Direct threat means that the individual has a disability that poses a “significant risk of substantial harm” to the employee’s own health. The “direct threat” requirement is a high standard. An assessment of direct threat must be individualized and based on reasonable medical judgment, duration of the risk, nature and severity of the potential harm, likelihood the potential harm will occur, and the imminence of the potential harm. Analysis of direct threat factors will necessarily include individualized considerations regarding the employment and the employee, including transportation and third-party site considerations. The EEOC does not specifically address whether the employer must consult a medical professional to make the assessment of direct threat, but it appears some medical review would be necessary. The EEOC does not address whether the employer may request medical documentation, like a doctor’s note, indicating an employee can return to work.
An employer is required to consider all possible reasonable accommodations that would eliminate or reduce the risk so it would be safe for the employee to return to the workplace. An employer can only exclude an employee from the workplace if this review supports the conclusion that the employee poses a significant risk of substantial harm to him or herself that cannot be reduced or eliminated by a reasonable accommodation.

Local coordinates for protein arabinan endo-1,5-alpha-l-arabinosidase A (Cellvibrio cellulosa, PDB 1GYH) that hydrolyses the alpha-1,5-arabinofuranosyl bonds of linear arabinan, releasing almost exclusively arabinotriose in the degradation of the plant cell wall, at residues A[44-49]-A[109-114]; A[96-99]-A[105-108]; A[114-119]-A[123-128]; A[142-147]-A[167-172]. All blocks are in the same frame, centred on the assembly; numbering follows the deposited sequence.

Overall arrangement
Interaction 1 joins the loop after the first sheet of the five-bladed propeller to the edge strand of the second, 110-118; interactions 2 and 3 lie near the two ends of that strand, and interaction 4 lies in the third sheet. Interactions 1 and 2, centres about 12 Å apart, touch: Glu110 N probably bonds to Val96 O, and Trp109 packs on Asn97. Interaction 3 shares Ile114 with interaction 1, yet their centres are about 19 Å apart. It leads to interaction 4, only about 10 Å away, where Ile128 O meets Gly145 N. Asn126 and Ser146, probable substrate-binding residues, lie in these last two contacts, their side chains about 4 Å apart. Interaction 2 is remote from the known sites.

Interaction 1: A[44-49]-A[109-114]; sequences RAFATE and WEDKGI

The United States Department of Labor issued guidance on May 7 addressing various aspects of paid sick and family leave. In order for an employee to take sick leave under the Families First Coronavirus Response Act (“FFRCA”) due to COVID-19 symptoms, the employer may require the employee to identify symptoms and a date for a test or doctor’s appointment. An employer cannot require the employee to provide further documentation regarding diagnosis or treatment. At the present time, the FFRCA is effective through December 31, 2020.
Employers should begin preparing for the procedures for reopening now. Current employee accommodations should be reviewed, and supervisors/managers should be prepared to refer employees to a well-defined interactive process regarding additional accommodations. It is not possible to outline or predict all the challenges employers will face in reopening, but closely following the local, state, and federal rules and guidance can provide a good foundation for addressing issues early and having the best chance of weathering the next phase.
For Federal Guidance Regarding COVID-19 and the ADA, Rehabilitation Act, and Other Equal Employment Opportunity Laws:
May 5 and 7 Update:
For the Department of Labor’s May 7, 2020 Q&A:
For Up to Date Information on Coronavirus Symptoms and Public Health Guidance: